Muscovado sugar is an unrefined or partially refined cane sugar with a strong molasses flavor and high moisture content. It has a slightly coarse texture and feels sticky to the touch. Enjoyed for its rich molasses and toffee-like flavor, muscovado is rather common in Europe. It is gaining attention in other parts of the world, including the United States, so the artisanal sugar is becoming easier to find. Muscovado is popularly used in chocolate sweets and other baked goods, as a warm drink sweetener, and for savory sauces and marinades.
What Is Muscovado Sugar?
Muscovado sugar goes by many names, including Barbados sugar, molasses sugar, kandasari, khand, and moist sugar. It's generally an unrefined sugar, though some is partially refined. The African island of Mauritius is known for producing the best muscovado sugar.
Standard brown sugar is made by adding molasses to white sugar. During the production process of muscovado, no molasses is removed, which accounts for its high moisture content. The texture of muscovado sugar is moist and sticky, so it's often compared to wet sand. Its taste is complex and rich, a strong molasses flavor reminiscent of toffee and slightly bittersweet.
Muscovado sugar comes into two varieties: dark and light. Dark muscovado has no molasses removed and is more common. Only a portion of molasses is extracted from light muscovado, which gives it a lighter flavor.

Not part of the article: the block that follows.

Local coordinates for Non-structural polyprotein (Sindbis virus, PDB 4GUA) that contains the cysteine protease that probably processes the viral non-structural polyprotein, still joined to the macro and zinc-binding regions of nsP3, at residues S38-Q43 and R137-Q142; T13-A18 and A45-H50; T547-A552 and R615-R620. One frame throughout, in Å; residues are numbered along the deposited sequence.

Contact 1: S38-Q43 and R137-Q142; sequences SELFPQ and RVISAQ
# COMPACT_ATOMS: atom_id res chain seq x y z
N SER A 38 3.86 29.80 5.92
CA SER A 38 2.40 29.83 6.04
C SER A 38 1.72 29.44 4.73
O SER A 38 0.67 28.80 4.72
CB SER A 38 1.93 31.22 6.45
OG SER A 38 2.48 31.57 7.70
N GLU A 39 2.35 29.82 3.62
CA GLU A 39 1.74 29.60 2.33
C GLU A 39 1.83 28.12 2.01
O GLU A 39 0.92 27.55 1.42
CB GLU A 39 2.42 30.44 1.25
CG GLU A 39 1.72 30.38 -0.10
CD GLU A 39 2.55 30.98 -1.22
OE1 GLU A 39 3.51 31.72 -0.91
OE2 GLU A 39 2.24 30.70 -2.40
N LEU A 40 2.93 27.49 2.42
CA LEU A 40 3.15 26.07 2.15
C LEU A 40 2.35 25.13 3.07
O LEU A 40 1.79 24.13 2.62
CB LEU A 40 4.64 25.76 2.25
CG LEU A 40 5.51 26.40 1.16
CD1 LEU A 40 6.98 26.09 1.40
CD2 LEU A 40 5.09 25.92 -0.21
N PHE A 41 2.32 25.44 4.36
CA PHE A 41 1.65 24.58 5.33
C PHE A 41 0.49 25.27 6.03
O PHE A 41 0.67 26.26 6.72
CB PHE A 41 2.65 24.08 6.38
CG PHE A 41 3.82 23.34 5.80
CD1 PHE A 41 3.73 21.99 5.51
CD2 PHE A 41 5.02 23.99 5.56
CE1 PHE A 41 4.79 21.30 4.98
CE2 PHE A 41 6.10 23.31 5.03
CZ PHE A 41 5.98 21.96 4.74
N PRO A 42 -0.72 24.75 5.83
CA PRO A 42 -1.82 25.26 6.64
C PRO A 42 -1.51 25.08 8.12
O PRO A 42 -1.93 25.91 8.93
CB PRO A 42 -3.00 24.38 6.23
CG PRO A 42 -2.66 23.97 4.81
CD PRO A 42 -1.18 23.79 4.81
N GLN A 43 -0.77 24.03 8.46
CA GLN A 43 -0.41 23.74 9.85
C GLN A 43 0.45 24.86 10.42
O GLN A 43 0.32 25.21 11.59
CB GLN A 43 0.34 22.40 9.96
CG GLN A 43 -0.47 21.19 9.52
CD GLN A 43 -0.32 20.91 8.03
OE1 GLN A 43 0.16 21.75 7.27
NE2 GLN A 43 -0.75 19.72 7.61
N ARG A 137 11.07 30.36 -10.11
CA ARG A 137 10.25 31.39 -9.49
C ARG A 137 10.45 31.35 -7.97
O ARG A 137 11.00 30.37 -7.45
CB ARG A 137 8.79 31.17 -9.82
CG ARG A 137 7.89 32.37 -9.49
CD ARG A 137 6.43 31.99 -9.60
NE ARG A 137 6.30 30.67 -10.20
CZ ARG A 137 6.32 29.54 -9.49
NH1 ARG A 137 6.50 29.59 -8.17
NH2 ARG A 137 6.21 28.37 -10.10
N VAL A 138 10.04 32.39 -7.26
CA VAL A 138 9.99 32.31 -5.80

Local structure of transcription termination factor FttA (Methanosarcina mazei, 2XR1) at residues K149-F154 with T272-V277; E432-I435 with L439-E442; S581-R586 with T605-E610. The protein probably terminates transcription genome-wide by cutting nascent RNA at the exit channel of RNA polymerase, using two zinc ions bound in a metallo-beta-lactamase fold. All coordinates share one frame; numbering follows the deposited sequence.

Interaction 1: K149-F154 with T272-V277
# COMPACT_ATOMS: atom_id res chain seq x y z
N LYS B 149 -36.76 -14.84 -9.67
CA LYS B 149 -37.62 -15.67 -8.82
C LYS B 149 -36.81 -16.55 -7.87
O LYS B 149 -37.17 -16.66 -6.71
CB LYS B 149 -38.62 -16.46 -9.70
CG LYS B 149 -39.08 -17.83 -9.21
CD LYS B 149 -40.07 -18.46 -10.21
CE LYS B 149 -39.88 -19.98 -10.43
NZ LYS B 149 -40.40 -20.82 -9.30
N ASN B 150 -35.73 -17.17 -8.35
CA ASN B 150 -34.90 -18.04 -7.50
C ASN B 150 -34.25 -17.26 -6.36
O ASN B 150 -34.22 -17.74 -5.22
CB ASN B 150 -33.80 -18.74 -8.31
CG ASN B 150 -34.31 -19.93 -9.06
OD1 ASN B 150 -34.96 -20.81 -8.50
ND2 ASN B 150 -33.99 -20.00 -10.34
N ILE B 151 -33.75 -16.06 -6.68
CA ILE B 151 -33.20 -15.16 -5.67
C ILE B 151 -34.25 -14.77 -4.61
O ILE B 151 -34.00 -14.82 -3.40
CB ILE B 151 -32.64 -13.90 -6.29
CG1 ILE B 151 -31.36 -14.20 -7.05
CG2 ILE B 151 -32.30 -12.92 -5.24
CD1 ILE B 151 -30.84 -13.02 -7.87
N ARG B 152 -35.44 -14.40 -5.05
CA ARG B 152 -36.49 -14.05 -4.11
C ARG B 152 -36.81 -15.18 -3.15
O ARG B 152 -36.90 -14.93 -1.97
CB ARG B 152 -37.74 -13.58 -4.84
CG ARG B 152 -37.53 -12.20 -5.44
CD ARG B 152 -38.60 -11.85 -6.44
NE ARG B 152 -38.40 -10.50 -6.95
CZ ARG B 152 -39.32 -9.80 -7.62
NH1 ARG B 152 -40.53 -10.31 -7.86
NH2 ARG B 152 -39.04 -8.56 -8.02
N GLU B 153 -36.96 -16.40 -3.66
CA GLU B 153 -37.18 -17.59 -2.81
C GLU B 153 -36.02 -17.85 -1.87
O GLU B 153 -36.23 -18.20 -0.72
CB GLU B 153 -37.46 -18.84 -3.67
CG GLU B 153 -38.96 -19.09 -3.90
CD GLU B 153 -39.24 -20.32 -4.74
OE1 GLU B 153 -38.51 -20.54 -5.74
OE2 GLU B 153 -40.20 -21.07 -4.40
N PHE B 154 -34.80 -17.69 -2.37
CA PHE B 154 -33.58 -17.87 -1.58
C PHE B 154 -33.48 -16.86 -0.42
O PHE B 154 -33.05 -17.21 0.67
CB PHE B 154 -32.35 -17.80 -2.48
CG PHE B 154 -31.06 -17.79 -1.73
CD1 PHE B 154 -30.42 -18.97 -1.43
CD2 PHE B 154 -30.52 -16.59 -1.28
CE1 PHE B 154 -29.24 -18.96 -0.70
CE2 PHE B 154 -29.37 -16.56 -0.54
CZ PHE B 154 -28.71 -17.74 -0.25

Muscovado Sugar Uses
The deep flavor of muscovado sugar is often used in cake and cookies, sometimes in candies. It pairs best with chocolate baked goods like brownies and cookies. Gingerbread and similar dark-flavored sweets are also a good match, and it makes a delicious caramelized ice cream. Muscovado makes an excellent sweetener for coffee and tea, or when sprinkled over the top of oatmeal and yogurt.
Muscovado sugar has its uses in savory dishes, too. Most common among these are barbecue sauce and marinades or glazes for meats.
Where to Buy Muscovado Sugar
Muscovado sugar is available in natural and specialty food stores, as well as online. In Europe, it is common, and a growing interest is making it easier to find in supermarkets and well-stocked grocery stores in the U.S. Muscovado is more expensive than brown sugar. It's often sold in 1-pound bags, though bulk quantities are available.
Muscovado Sugar Substitute
Unrefined brown sugars, such as jaggery, panela, and Sucanat, are the best substitutes for muscovado sugar. If you don't have those, dark brown sugar is the next best option for dark muscovado, and light brown sugar is a good substitute for light muscovado. Demerara and turbinado sugars are not as moist, but make a decent substitute in most recipes. Any of these can replace muscovado in equal amounts.
You can also make a comparable sugar using white granulated sugar. Similar to making your own brown sugar, stir 2 tablespoons of molasses into 1 cup of white sugar until it's the consistency of wet sand.
Since muscovado and all other brown sugars have so much moisture, they're prone to drying out. When stored improperly, the sugar will become clumps and eventually harden. Store muscovado in an air-tight container with a tight lid or a plastic zip-top bag. To soften muscovado, place a terracotta brown sugar saver or a slice of apple or bread in the container.